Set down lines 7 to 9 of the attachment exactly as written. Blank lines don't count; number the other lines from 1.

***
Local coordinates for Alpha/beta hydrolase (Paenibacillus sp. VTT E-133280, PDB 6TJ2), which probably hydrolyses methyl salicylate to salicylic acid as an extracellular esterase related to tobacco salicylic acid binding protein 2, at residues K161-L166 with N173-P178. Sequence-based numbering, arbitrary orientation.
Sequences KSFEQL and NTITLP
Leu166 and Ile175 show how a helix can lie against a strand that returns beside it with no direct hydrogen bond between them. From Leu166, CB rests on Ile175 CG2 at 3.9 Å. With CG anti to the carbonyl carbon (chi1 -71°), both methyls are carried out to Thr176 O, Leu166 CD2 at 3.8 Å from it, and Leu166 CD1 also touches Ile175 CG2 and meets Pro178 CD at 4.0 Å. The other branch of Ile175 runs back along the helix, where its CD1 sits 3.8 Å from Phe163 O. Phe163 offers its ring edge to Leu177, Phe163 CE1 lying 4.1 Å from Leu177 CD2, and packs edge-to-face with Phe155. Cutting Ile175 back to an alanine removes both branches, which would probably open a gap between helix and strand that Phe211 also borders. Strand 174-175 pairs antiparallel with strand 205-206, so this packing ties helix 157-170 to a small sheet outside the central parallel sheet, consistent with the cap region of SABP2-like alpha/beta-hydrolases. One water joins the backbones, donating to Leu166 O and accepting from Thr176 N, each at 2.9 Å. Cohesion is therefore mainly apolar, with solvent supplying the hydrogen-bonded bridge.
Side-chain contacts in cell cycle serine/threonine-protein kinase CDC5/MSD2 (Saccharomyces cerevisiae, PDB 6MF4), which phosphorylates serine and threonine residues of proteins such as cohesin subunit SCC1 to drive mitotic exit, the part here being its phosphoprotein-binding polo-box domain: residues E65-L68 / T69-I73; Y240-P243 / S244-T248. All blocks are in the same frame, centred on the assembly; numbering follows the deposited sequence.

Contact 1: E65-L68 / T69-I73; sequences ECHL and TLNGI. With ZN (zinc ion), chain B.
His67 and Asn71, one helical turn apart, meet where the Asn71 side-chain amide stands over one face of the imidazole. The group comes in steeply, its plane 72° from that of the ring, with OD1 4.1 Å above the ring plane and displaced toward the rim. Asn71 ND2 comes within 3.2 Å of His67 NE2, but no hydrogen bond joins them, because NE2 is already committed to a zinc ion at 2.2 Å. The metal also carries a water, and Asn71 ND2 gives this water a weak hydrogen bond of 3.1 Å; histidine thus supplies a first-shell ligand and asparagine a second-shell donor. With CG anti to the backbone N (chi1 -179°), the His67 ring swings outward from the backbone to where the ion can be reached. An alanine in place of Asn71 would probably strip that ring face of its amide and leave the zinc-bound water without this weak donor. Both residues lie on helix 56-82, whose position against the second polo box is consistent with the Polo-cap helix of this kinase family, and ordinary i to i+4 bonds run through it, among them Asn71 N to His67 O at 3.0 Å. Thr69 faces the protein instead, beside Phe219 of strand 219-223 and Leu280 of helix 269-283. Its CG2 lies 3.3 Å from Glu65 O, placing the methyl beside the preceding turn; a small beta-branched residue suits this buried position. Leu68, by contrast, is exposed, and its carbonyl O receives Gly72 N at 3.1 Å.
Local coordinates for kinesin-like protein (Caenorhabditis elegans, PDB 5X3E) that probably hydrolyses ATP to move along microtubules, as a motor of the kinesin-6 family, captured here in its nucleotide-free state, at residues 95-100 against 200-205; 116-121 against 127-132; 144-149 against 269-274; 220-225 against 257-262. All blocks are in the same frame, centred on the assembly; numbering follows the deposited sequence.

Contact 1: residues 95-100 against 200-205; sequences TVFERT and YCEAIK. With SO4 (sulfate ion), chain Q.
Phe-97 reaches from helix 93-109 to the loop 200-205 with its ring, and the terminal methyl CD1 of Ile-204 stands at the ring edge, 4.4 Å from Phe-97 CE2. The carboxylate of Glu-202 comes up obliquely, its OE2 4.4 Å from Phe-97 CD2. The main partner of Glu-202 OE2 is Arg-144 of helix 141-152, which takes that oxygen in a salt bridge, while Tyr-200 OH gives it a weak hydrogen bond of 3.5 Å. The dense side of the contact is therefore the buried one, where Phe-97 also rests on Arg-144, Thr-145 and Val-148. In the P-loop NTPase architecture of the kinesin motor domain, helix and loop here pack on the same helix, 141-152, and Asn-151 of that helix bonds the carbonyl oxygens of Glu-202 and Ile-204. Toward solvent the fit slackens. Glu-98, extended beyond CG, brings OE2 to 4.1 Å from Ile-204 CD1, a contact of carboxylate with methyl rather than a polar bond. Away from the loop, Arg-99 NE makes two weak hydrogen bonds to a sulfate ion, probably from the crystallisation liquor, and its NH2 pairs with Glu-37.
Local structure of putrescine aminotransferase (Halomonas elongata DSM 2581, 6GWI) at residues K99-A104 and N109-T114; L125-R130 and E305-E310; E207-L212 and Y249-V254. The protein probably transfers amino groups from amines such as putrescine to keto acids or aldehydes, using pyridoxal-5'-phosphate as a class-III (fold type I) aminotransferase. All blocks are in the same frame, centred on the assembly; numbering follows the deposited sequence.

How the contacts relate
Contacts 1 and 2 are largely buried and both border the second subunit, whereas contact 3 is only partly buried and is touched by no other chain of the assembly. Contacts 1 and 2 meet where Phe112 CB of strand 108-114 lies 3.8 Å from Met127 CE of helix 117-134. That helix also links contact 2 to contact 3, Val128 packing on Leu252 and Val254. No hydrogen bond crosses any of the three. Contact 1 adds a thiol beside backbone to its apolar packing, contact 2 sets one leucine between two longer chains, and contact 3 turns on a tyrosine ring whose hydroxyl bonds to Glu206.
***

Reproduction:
Local coordinates for kinesin-like protein (Caenorhabditis elegans, PDB 5X3E) that probably hydrolyses ATP to move along microtubules, as a motor of the kinesin-6 family, captured here in its nucleotide-free state, at residues 95-100 against 200-205; 116-121 against 127-132; 144-149 against 269-274; 220-225 against 257-262. All blocks are in the same frame, centred on the assembly; numbering follows the deposited sequence.

Contact 1: residues 95-100 against 200-205; sequences TVFERT and YCEAIK. With SO4 (sulfate ion), chain Q.
Phe-97 reaches from helix 93-109 to the loop 200-205 with its ring, and the terminal methyl CD1 of Ile-204 stands at the ring edge, 4.4 Å from Phe-97 CE2. The carboxylate of Glu-202 comes up obliquely, its OE2 4.4 Å from Phe-97 CD2. The main partner of Glu-202 OE2 is Arg-144 of helix 141-152, which takes that oxygen in a salt bridge, while Tyr-200 OH gives it a weak hydrogen bond of 3.5 Å. The dense side of the contact is therefore the buried one, where Phe-97 also rests on Arg-144, Thr-145 and Val-148. In the P-loop NTPase architecture of the kinesin motor domain, helix and loop here pack on the same helix, 141-152, and Asn-151 of that helix bonds the carbonyl oxygens of Glu-202 and Ile-204. Toward solvent the fit slackens. Glu-98, extended beyond CG, brings OE2 to 4.1 Å from Ile-204 CD1, a contact of carboxylate with methyl rather than a polar bond. Away from the loop, Arg-99 NE makes two weak hydrogen bonds to a sulfate ion, probably from the crystallisation liquor, and its NH2 pairs with Glu-37.